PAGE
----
• Potential roof leaks: The installation process involves drilling holes into the roof to anchor the panel mounting systems. If not done correctly, this can lead to leaks or structural damage.
  • Energy production varies: Vermont has long, cold winters and receives less sun than states located farther south. Solar panels still can work on cloudy days and actually perform more efficiently in cooler temperatures. However, the overall energy production might be lower than in sunnier climates. Snow cover may also temporarily reduce efficiency until it's removed or melts off.

One resident, John in Mount Holly, Vermont, said his panels don't make power when covered in snow: “If I had a steeper pitch, the snow probably would slide off on its own. But because of a low pitch on my roof, the snow tends to stick. So, every winter, I'm used to going up on my roof, shoveling snow off. That's fine. But it's when my entire roof is covered in solar panels and I have to be gingerly pulling it off, then it becomes kind of an issue. And it's more time-consuming,” he told us. 

» MORE: Solar energy pros and cons

Find solar companies in Vermont

A good solar company helps you navigate local incentives, permitting and net metering policies. Compare our picks for the top solar companies in Vermont to learn more.

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Vermont solar FAQs

Does Vermont really pay for solar panels?

We are not aware of any programs for free solar panels in Vermont at this time. However, solar incentives such as net metering and tax exemptions make solar panels a worthy investment for many homeowners.

» FREE SOLAR PANELS: Are they really free?

Do solar panels increase property taxes in Vermont?

It depends. Municipalities are empowered to exempt local property taxes on value added by solar systems, but this is not true across the board. State property taxes still apply.

Can I live off-grid with solar panels in Vermont?

Yes, but there are some additional considerations. Robert in Westfield, Vermont, who lives off the grid, uses a generator to charge his batteries when there’s not enough solar power.

What solar scams are common in Vermont?

Watch out for door-to-door solar scams, as well as misleading lease information, inflated prices and companies that ask for large up-front payments. Solar scams that promise free solar panels often, unfortunately, end up costing people quite a bit of money. To avoid this, ask potential solar providers for references from previous customers.

What is the history of net metering in Vermont?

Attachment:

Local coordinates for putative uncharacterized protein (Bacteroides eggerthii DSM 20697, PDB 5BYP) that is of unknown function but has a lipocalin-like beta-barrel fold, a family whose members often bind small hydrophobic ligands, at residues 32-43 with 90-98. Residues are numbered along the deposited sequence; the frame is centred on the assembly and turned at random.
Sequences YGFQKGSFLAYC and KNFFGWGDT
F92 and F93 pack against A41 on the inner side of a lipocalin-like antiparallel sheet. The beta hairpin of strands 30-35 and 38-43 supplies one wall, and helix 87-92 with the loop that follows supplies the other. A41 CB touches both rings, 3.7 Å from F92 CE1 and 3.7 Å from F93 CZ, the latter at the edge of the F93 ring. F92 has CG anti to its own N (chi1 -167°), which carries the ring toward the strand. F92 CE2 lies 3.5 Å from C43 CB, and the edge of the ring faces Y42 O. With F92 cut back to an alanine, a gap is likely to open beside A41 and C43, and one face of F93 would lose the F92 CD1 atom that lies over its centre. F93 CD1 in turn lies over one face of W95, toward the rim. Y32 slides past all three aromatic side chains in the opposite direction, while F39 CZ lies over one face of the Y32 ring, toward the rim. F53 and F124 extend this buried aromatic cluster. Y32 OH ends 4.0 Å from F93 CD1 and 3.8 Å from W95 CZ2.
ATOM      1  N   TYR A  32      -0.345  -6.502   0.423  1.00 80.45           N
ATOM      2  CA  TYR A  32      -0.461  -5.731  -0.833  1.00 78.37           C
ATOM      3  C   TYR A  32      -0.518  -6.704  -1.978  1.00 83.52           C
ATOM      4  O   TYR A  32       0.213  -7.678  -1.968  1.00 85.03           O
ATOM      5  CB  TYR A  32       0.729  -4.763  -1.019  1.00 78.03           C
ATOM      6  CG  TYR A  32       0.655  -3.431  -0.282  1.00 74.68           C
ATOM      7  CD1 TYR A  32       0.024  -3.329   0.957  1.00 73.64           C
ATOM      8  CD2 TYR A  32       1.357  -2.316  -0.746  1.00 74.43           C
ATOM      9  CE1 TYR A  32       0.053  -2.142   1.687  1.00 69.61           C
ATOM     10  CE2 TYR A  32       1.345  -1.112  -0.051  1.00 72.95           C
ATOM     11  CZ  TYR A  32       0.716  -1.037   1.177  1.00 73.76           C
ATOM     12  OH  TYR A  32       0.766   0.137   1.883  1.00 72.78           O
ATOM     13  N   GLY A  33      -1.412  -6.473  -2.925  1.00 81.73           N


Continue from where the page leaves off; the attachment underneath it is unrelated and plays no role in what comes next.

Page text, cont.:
In 2001, Vermont launched net metering, which lets owners of small renewable energy projects sell excess energy to utility companies. The program was later expanded to include energy cooperatives, encouraging more people to invest in renewable energy.

In 2008, a local utility company, Green Mountain Power, started paying a premium for energy produced by these projects. The Vermont government liked this program so much that, in 2011, they made all utilities in the state do something similar, requiring they pay an extra amount on top of their regular rates for net metering energy.

However, in 2017, it changed to paying out a blended rate based on a weighted average of residential rates of all utilities in Vermont. This meant lower returns for some residents, which has overall reduced the benefits of net metering in Vermont.

Are there any solar options for renters in Vermont?

For Vermont residents who are unable or disinclined to install solar panels on their own properties, the option of community solar, also referred to as group net metering, presents an alternative pathway. Under this model participants can benefit from locally generated solar electricity without the requirement of an on-site system.

The administration of community solar programs within the state can be facilitated by utility providers, private investment groups, project developers or nonprofit organizations. The specific structure and enrollment process may vary depending on the entity overseeing operations.

Residents interested in exploring community solar opportunities are advised to directly contact their respective utility company. The utility will be able to provide comprehensive information regarding any active group net metering programs it currently offers, as well as details on eligibility criteria and the process for enrollment.

Bottom line: Is going solar in Vermont worth it for you?

Going solar in Vermont might be easier than you think. The main obstacle to going solar is the high upfront cost of purchasing and installing solar panels, inverters and other equipment. For a lot of homeowners, it ends up being worth it as long as their cost savings over time outweigh the initial investment. Others are happy to go solar for the environmental benefits alone.

Solar costs vs. savings: Vermont and nearby states

* For 100% usage offset; ** Over 25 years

Article sources
ConsumerAffairs writers primarily rely on government data, industry experts and original research from other reputable publications to inform their work. Specific sources for this article include:
  1. DSIRE, "Vermont Programs." Accessed March 29, 2024.
  2. EnergySage, “The cost of solar panels in Vermont.” Accessed March 29, 2024.
  3. Solar Energy Industries Association, "Vermont Solar." Accessed March 29, 2024.
  4. SolarReviews, “How much do solar panels cost in Vermont, 2024?” Accessed March 29, 2024.
  5. Office of Energy Efficiency & Renewable Energy, "Homeowner's Guide to the Federal Tax Credit for Solar Photovoltaics." Accessed May 6, 2024.
  6. U.S. Environmental Protection Agency, “Solar Power Purchase Agreements.” Accessed May 6, 2024.
  7. Vermont Public Service Department, “A Vermonter’s Guide to Residential Solar.” Accessed April 22, 2024.